Thursday, September 22, 2011

The Sky is Falling

If you are reading this, plummeting space junk has not pulverized you. Yeah, you!

satellite crash artEarlier this week, NASA officials reported that a 6-ton atmospheric research satellite is tumbling to Earth at a roughly, oh, a gazillion miles per hour and could strike at any minute. I'm not surprised that this is news to you. The mass media have been oddly restrained considering the 12,000-pound mass of fiery death hurdling toward us. And these are people who whip up mass hysteria about far more improbable doomsday scenarios involving Mayan prophesies or a Michele Bachmann presidency.

Instead, the biggest topic on most news shows this past week was about was how Two and a Half Men killed off Charlie Sheen's character. If only the writers had him die under a school-bus sized hunk of molten titanium that dropped from the sky instead of being splattered by a plain ol' Parisian commuter train …

You think at least one broadcast would have dug up a "disaster expert" for us. There's only a few hundred of them out there, unshaven and panhandling, since Irene-ageddon. Think of the economic stimulus if we were all told to again have our "to go" bags ready, this time not just with a 7-day supply of Power Bars but Kevlar helmets and asbestos undies. Instead, the little the media did report consisted of statistics about how unlikely it is falling space-age metals will permanently dent your noodle. (For the record, the odds are 1 in 31 trillion, which is exactly the same chance of survival TV critics, gave Two and a Half Men … eight seasons ago.)

Contrast this to 1979. That's when word came that the space station Skylab would come crashing down. Church attendance rose. Media outlets offered rewards for recovered debris. One of my elementary school buddies and I, armed with binoculars and wearing plastic replica Major League Baseball batting helmets for protection, sat on the steps in my front yard, peering through the July leaf canopy looking for flaming streaks in the sky. This week, when my kids learned about the falling satellite, they couldn't even muster excitement over the possibility of a wayward chunk causing an early school dismissal.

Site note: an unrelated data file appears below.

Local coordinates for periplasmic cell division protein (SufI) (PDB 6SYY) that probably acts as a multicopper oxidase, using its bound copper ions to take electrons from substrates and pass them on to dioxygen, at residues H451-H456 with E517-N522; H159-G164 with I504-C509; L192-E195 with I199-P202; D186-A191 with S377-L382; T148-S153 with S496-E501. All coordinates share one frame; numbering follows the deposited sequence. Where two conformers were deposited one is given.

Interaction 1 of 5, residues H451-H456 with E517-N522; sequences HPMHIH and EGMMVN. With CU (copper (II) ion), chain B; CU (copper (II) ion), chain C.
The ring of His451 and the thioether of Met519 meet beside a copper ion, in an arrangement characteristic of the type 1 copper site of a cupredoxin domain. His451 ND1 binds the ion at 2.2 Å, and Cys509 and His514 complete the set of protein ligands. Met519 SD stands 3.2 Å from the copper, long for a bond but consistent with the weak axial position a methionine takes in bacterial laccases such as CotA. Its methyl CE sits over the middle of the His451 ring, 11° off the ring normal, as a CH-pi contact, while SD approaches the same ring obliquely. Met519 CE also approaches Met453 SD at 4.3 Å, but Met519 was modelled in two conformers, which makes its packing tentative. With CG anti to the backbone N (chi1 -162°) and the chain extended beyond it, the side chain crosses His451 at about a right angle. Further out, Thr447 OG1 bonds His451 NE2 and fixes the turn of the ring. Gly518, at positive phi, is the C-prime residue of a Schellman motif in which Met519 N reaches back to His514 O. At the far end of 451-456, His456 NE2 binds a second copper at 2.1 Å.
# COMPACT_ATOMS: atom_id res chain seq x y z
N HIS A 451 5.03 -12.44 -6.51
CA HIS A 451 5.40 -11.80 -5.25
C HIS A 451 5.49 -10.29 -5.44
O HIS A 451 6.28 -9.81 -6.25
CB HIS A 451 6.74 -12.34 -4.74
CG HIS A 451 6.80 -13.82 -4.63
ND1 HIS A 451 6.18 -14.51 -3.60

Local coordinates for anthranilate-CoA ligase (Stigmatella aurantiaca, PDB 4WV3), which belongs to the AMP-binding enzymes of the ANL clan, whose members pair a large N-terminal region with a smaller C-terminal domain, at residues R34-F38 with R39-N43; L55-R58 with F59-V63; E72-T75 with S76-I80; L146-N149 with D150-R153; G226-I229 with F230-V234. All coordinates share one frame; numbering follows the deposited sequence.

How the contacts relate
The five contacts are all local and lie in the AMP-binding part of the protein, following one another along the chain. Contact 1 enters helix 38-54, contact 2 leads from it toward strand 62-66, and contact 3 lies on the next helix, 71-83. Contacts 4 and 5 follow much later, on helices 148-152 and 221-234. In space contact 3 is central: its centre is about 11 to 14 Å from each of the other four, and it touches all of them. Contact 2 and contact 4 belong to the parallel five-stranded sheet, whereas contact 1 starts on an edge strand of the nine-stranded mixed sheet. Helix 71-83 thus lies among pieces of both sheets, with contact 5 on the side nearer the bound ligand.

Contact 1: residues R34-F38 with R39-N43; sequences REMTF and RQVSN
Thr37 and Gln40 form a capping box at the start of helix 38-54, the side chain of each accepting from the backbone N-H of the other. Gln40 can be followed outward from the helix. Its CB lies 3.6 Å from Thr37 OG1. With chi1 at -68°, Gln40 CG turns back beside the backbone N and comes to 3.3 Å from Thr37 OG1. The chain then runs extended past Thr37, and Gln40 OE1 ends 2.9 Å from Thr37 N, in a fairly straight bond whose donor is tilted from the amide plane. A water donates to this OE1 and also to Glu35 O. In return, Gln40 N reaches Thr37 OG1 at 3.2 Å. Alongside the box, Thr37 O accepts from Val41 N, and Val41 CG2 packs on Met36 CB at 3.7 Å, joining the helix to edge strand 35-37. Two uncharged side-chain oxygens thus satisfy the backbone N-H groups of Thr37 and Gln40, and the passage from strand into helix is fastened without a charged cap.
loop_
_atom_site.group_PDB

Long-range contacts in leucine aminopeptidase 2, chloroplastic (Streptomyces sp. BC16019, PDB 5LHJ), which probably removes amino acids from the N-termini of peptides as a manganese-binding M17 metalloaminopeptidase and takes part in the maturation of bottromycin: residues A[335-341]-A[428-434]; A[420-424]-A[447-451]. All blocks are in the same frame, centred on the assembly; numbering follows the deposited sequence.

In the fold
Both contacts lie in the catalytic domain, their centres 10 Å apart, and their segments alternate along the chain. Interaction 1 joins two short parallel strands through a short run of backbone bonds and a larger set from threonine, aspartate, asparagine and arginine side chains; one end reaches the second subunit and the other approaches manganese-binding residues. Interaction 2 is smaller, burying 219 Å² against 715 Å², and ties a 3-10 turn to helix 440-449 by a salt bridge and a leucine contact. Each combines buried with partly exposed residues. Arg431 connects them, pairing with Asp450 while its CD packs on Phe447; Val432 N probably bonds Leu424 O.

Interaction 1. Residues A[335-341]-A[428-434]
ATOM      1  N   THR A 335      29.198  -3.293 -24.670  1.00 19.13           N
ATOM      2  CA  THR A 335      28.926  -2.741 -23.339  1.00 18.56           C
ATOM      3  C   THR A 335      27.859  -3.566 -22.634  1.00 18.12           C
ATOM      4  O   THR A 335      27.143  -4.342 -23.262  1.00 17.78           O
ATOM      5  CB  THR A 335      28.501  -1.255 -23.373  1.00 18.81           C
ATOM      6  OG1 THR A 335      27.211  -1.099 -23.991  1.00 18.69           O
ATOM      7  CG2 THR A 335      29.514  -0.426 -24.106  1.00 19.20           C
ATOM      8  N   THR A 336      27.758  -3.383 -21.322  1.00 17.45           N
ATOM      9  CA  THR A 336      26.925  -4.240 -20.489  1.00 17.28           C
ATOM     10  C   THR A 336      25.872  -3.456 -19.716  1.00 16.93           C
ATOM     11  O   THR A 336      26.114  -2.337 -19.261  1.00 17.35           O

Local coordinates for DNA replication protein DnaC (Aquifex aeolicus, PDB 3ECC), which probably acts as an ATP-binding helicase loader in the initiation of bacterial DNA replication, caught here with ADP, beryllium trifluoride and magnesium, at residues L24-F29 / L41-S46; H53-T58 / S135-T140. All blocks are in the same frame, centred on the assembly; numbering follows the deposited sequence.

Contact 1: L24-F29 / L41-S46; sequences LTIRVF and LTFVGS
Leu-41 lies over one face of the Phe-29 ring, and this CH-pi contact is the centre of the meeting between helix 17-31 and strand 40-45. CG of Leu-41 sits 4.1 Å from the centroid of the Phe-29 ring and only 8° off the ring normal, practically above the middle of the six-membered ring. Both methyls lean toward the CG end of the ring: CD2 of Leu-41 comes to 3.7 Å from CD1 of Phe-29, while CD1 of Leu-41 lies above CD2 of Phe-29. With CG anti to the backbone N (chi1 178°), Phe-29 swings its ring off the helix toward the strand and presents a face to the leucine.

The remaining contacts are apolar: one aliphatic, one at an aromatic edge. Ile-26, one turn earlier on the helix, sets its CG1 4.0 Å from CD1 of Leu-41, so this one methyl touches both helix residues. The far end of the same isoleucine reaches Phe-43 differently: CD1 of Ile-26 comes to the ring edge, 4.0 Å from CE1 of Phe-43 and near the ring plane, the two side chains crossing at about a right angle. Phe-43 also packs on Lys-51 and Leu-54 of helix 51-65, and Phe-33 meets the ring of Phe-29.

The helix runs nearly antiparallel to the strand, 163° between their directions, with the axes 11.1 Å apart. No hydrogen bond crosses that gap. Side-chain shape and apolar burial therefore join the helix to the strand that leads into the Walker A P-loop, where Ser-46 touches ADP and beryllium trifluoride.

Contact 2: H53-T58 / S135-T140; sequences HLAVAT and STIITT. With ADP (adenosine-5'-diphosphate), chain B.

This is all further proof of how bored Americans have become with outer space. After centuries of fantasizing about advanced civilizations with sexy multi-boobed aliens and living on Mars, we boldly went where no man has gone before and turned up … rocks and gases. As a result, this summer NASA put the Space Shuttle out of its misery and Hollywood hasn't considered putting a new "Star Trek" series on the tube in years.

Today, Gene Roddenberry turns in his grave; the rest of America just turns over and hit the snooze button.

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14 comments:

  1. Exactly. Dirt + gas = boredom. We've got plenty of both, right here at home. But throw in some space boobs... NOW you're talking.

    Basically, NASA needs a space boob initiative to capture the public's imagination. Thanks, Kevin, for bringing light to this important issue.

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  2. All that being said, if there were a public company out there right now whose focus was cleaning up space debris (there is a lot of it up there), I'd invest in a heartbeat. Now THAT'S a growth industry!

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  3. Holy flaming space dust Batman! I hadn't heard about this and I don't live in the States and could care less about Two and a Half Men (unless they are zombies roaming around my city). At least we can all rest easy knowing that scientists will pinpoint the landing point to a 6,000 mile zone within 2 hours of crashing...

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  4. I used to wear my "I Survived Skylab" t-shirt proudly. Those were the days, ayuh. I remember the thrill of knowing meteorites and our space litter was all hurtling towards us at a gazillion mph. Who needed caffeine when all that was going on?

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  5. In a few years there may be more media excitement about this: http://neo.jpl.nasa.gov/apophis/

    Chances are small that it will hit us, but you never know...

    Time to colonize Mars!

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  6. Yaaawn.
    What're you talking about?
    ;)

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  7. What we need is a space Sanford and Sons to protect us. Also, space boobs was the name of my college new wave band.

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  8. I was quite surprised how little the media made of it, since they seem to take much less newsworthy items and blow them all out of proportion.

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  9. Yeah.

    I didn't even hear about this.

    Ok.

    Off to eat a pop tart.

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  10. I think the key is getting this space junk a Facebook profile, then have it bitch about all the changes going on with its feed, and then maybe it would garner some of the attention it richly deserves.

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  11. My husband casually mentioned something about it at the dinner table.....chunks the size of a school bus or something like that. I immediately checked our homeowner's policy, but found we are S.O.L. for this sort of catastrophe.

    Definitely deserved a FB alert!

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  12. Thanks for the update! I totally missed this. I was wondering how Charlie died.

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  13. But they did just find a particle that travels faster than the speed of light. Time Travel is about to be the new space travel!

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